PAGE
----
RT (3.x ) is an issue tracking tool, not a Project Management tool.
There are no built-in charts and reports for such, as RT lets you devise
There are many Project Management (PM) and Portfolio Project Management
(PPM) tools out there, they cost a bit of money to either use their
system (SaaS/OnDemand) or to get their software installed “in house”. I
believe Project.Net is “open-source” so they would be a good pick for a
total PPM package. @Task is a good one (PPM), but it costs.
The PPM software available is also broken up by orientation (ie. IT PPM
or Business PPM, etc.).
I believe that RT 4.x is headed in that direction. Hopefully, it will
be a good competitive product with Project.net & @TASK. From what I’ve
seen of RT, I think it will.
However, using the RT version we have available, many things will need
to be added by you. First, you need to have an idea of what your
infrastructure will be. You need to have a WorkFlow process in place for
Reviewing & approving a ticket initially, the development done for a
ticket, and the QA aproval process.
This is important because all your work, new Queues, Groups, what work
will be in what Queues, what groups have rights to what work/Queues,
etc. will be based on that infrastructure/Workflow rules. The scrips you
write, both for notifications and for added functionality (like
pre-setting ticket owners based on a Custom Field value OR automatically
changing the status of a ticket because a ticket was “QA approvd”, like
resolving a ticket does) will all require consistency within that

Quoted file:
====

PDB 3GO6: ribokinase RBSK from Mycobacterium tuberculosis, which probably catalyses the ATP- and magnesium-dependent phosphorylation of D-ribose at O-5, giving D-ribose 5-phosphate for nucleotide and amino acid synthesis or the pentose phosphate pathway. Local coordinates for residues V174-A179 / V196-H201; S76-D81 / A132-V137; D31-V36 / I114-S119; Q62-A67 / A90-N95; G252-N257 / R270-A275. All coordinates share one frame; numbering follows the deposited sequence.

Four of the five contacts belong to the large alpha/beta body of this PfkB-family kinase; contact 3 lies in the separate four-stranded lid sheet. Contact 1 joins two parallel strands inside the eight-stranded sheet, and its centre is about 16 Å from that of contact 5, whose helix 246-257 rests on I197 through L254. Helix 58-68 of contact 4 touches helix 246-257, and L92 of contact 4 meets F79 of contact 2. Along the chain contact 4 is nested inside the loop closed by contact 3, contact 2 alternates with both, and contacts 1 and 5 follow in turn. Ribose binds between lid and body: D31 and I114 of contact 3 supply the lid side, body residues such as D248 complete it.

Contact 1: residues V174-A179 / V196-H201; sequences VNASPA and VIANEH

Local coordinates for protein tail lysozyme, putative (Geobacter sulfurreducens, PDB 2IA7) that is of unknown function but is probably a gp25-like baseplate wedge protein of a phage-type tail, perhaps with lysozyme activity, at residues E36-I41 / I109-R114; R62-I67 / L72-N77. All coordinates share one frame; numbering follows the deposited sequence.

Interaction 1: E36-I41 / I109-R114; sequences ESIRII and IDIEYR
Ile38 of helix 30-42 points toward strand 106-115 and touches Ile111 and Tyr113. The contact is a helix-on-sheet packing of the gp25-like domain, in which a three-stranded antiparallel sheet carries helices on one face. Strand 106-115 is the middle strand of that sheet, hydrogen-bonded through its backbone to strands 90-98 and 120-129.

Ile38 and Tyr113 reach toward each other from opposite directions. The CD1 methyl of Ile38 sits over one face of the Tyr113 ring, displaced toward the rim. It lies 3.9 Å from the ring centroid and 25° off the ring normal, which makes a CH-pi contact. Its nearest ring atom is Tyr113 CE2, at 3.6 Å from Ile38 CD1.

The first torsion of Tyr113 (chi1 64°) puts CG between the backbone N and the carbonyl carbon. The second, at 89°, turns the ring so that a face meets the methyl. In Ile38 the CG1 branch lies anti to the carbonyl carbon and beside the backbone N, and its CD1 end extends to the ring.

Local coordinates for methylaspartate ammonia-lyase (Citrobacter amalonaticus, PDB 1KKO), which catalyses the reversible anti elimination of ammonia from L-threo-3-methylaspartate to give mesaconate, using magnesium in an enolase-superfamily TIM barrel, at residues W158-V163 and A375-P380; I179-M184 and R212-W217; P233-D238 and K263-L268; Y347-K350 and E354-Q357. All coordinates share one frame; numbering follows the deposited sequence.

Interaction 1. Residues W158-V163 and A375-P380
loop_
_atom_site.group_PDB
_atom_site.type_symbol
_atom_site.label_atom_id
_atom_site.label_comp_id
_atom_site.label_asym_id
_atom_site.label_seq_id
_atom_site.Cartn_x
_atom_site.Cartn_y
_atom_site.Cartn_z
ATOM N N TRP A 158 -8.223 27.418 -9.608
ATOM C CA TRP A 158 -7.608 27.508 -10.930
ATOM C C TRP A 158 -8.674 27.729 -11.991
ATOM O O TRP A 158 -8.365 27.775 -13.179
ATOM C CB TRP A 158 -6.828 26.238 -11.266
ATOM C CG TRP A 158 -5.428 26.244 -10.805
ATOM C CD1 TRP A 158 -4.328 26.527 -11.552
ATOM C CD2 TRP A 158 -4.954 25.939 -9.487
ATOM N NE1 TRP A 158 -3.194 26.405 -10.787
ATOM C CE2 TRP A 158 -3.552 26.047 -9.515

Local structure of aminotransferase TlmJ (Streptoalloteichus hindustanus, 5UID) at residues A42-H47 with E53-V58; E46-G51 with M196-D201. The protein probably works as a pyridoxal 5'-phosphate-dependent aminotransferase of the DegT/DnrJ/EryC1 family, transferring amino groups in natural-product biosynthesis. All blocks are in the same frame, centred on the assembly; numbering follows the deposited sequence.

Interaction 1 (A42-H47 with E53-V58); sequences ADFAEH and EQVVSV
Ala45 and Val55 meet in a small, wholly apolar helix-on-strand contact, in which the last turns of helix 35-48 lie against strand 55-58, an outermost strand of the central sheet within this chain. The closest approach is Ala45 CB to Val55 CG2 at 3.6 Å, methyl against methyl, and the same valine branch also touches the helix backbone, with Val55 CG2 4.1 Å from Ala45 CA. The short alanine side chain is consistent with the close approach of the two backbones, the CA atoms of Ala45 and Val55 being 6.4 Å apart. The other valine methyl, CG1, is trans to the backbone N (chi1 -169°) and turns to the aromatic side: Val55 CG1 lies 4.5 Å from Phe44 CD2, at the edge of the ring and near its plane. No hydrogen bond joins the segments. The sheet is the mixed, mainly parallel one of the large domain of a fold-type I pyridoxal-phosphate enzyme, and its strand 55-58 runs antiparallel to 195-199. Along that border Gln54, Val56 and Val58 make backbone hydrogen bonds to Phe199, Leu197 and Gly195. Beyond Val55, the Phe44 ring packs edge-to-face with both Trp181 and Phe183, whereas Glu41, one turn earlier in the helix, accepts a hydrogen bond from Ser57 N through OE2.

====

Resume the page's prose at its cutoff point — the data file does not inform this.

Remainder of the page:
agreed-upon infrastructure. Even the names you give Queues and groups
should have a consistency/convention that gives some structure to the
Once this is done, you will be able to decide what Queues to create,
groups of users, rights, what Custom Fields to create for which Queues
and how they will be used for ticket processing.
The Parent/Child/DependsOn Links that RT allows will easily fit into a
simple Query, but trying to get all the due dates of each
Parent/Child/DependsOn relationship will require a bit more complicated
SQL than you will get with RT Query.
So, until you have the infrastructure and workflow processes and naming
conventions worked out, it would be hard suggest what you asked for.
I hope I didn’t go too far in answering your question.;-).
LBNLOn 7/23/2009 12:00 PM, Bryan Ellinger wrote:
I would like to get started using RT for PM of a hardware, software integration project. There has been talk on this list about
using RT for project management. However, I have not read much about how others are doing it.
For instance, what is the most sensible way to set up queues? It seems like it might be good to give each group, e.g. SW
engineering, HW engineering, Applications Engineering etc., their own queue. But how would one determine which tickets belong to
which of many possible projects? Should each project have it’s own queue instead?
Anyone care to share how they apply RT to their general PM processes? It would be a big help to me.
Bryan D. Ellinger firstname.lastname@example.org
Applied Dynamics International
3800 Stone School Road
Ann Arbor, MI 48108
734.973.1300 ext. 289
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